Then you have the images to hand when making a complaint.

    Just a thought outside the box from the western US.

    I'm disabled and use my cam a lot for 'writing down' prices and products, things I want to save for, etc. and used to get hassled a lot in stores- especially the ones with lots of CCTV monitors...

    Until I had some inch-square 'handicapped access' logo stickers printed and slapped a couple on my camera. No hassles since!

    Mine's the one with blue & white stickers and 4 Secure Digital pockets in the lining...

  60. Steve Crook


    I'm assuming that when Mr Carter was arrested, he had his fingerprints and DNA taken. Has he got his DNA removed from the database yet?

  61. Anonymous Coward
    Black Helicopters

    On the face of it...

    "More recently, Police and Parking Enforcement Officers have begun to be kitted out with mobile cameras – so they can record every tiny detail of interaction with the public."

    ...sounds quite sensible, given the attitudes so common in the Police these days - especially amongst PCSOs.

    It should be pointed out however that this "I think I'll just make up the law as I go along" trend indicates either that the individual concerned is completely unsuitable for employment in any branch of the Police - Hasn't been trained correctly - OR is fundamentally dishonest. - OR simply lacking the intellectual capacity to work in law enforcement?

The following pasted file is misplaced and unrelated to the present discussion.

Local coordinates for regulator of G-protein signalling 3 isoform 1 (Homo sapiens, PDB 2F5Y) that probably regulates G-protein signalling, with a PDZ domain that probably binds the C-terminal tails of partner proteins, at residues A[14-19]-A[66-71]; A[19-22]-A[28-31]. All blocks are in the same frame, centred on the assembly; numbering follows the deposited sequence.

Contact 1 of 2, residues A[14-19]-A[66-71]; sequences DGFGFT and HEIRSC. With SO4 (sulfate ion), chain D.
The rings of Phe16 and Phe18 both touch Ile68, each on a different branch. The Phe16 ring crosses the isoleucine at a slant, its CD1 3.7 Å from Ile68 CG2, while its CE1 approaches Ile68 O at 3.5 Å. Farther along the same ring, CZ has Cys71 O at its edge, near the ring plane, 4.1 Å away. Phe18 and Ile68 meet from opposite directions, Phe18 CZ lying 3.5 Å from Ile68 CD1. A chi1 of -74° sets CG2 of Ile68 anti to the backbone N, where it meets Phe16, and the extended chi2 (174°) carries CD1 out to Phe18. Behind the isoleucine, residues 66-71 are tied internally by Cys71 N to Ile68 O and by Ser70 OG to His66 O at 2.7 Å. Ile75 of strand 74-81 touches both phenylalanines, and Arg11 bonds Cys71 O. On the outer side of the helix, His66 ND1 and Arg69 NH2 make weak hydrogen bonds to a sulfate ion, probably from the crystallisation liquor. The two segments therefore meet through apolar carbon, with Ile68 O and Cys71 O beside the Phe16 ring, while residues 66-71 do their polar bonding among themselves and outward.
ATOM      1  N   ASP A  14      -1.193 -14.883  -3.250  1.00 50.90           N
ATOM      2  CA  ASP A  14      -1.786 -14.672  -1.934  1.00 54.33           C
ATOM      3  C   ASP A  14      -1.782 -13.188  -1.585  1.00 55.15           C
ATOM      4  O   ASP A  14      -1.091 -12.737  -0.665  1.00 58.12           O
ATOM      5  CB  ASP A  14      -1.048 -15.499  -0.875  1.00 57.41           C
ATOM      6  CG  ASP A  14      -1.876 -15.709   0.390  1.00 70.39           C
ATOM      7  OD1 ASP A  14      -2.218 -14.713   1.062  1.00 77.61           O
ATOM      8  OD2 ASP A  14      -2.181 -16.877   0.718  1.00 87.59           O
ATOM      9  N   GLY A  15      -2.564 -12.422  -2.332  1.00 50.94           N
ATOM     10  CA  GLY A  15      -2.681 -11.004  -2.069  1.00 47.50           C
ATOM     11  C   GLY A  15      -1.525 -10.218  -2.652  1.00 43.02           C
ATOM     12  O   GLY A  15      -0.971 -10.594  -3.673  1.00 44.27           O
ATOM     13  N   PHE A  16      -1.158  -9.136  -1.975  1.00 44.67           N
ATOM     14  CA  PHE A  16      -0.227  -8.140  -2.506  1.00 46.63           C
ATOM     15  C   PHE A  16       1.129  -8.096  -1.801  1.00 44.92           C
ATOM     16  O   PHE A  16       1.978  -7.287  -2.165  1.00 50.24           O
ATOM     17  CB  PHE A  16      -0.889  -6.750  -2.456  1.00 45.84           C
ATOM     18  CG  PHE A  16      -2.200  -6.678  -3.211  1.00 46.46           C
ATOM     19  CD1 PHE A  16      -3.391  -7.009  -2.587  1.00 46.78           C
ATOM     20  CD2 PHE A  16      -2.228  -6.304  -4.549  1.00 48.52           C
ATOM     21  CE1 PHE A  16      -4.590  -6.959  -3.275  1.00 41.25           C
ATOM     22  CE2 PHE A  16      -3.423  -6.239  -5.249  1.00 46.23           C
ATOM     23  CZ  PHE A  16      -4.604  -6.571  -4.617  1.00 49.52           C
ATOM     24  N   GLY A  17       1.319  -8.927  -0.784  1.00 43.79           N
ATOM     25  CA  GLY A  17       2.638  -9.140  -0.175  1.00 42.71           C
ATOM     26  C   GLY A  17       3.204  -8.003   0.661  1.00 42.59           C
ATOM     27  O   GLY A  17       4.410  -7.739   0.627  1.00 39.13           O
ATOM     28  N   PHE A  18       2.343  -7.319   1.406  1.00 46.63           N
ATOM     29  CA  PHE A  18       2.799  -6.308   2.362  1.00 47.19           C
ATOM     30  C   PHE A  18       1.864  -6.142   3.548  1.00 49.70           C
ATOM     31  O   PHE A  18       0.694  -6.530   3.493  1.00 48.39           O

Leaving that aside - even though it is in fact a serious issue that urgently requires addressing - Police officers with built in video/audio recording appears to be a very good idea, given the tendencies that have become increasingly evident.

    BUT, just how tamper-proof are those records?

    Can the recording system be selectively disabled?

    What precautions are in place to prevent post-editing?

    It's all too easy to envisage situations, particularly where an officer proposes to do something - and let's not beat about the bush here - unlawful, and switches off the recording system.

    Or realises that they have overstepped the line and subsequently tampers with the recording.

    IF there aren't watertight precautions in place to prevent this then there is NO protection for the public in this system. It becomes merely a selectively applied system to gather evidence to back up the Police.

    Yet another misapplication of technology by an increasingly authoritarian Government and its Praetorians.

    As far as the teachers are concerned, I'd have thought the idea of CCTV in classrooms would be a godsend. An excellent defence against unfounded accusations. Proof that they ARE doing their job properly.

    After all, as their Marxist bosses are so fond of saying - "If you have nothing to hide, you have nothing to fear" - right?